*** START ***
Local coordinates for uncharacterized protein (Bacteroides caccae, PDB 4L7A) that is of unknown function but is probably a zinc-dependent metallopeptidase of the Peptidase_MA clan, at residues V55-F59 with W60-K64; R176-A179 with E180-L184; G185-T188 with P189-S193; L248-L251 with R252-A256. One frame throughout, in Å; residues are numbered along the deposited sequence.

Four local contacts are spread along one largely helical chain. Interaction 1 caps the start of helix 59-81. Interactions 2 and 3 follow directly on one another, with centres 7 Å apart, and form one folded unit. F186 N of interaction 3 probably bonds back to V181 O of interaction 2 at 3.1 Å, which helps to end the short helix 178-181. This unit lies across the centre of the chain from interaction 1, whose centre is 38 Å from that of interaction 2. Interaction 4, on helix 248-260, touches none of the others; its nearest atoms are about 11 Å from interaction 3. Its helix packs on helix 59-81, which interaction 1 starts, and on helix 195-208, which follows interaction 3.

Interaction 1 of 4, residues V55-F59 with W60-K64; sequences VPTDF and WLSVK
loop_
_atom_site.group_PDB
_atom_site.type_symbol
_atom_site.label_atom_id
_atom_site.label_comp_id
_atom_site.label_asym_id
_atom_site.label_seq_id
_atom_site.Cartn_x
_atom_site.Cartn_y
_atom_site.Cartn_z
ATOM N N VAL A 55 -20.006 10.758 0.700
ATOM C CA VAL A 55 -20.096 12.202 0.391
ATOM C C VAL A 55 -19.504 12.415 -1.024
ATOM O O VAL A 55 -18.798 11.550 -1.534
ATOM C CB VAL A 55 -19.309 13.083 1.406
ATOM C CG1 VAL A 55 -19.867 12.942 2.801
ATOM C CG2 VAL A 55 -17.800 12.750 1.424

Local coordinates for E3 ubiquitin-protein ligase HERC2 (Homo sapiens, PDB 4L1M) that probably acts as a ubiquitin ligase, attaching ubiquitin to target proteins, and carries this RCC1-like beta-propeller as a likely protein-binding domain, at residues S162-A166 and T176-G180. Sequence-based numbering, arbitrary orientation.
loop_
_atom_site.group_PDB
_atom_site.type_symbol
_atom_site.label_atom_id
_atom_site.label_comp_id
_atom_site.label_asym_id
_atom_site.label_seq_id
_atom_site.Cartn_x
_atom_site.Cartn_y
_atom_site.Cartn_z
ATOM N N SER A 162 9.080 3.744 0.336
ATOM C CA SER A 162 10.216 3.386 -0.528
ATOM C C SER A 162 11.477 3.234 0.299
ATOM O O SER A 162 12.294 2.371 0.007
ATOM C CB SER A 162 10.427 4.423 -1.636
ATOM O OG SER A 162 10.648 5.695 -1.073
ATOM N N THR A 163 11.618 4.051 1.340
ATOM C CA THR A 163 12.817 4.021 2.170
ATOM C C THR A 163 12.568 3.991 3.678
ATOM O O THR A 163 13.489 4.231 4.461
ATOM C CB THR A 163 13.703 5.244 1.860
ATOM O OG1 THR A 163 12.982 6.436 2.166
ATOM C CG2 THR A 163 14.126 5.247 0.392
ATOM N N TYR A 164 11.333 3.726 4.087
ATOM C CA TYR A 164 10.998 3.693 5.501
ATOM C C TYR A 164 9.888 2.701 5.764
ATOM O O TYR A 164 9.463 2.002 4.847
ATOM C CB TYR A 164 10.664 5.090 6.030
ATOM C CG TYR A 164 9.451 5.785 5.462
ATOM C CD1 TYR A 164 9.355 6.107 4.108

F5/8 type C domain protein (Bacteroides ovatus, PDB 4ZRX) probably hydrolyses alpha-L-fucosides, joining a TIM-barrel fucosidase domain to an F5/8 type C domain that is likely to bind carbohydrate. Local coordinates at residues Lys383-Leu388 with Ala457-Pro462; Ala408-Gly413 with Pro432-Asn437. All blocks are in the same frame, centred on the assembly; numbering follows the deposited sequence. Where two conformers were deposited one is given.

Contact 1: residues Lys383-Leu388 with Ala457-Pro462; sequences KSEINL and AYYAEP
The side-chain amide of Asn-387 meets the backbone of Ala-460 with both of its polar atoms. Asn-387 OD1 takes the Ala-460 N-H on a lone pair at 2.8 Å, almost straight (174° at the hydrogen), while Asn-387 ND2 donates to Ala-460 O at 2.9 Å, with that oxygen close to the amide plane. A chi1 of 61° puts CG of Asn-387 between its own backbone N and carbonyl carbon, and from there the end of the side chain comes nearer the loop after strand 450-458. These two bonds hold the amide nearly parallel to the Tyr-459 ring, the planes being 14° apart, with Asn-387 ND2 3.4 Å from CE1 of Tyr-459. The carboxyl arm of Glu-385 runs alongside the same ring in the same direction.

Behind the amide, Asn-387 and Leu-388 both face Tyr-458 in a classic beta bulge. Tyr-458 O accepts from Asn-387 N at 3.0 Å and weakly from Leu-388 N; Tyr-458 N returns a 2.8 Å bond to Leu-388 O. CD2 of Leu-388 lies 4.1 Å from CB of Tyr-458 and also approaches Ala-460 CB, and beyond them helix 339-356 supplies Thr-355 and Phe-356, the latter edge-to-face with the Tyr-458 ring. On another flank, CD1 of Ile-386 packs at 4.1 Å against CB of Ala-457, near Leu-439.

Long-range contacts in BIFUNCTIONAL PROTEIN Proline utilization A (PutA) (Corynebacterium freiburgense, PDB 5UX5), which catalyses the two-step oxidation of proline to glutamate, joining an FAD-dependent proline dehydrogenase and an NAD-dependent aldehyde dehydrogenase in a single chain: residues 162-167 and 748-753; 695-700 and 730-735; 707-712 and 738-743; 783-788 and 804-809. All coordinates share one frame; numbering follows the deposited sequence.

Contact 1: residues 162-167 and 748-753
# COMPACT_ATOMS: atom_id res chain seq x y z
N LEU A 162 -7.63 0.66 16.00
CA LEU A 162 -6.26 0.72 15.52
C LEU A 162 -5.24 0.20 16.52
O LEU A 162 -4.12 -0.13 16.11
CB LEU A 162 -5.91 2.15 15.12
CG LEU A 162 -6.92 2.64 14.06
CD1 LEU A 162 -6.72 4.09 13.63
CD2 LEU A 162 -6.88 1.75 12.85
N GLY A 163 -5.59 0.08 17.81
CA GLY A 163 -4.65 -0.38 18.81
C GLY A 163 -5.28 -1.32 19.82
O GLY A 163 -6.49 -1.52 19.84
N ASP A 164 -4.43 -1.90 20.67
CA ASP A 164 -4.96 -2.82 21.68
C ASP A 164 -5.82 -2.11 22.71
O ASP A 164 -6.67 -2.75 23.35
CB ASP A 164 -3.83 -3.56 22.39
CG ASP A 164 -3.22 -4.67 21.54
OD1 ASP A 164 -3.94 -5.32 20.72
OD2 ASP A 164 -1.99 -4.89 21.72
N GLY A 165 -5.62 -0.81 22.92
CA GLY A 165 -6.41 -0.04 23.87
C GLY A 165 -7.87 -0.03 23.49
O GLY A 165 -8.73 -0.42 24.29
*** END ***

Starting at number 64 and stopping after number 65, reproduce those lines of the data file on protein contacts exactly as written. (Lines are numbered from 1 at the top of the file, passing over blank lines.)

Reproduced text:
CG LEU A 162 -6.92 2.64 14.06
CD1 LEU A 162 -6.72 4.09 13.63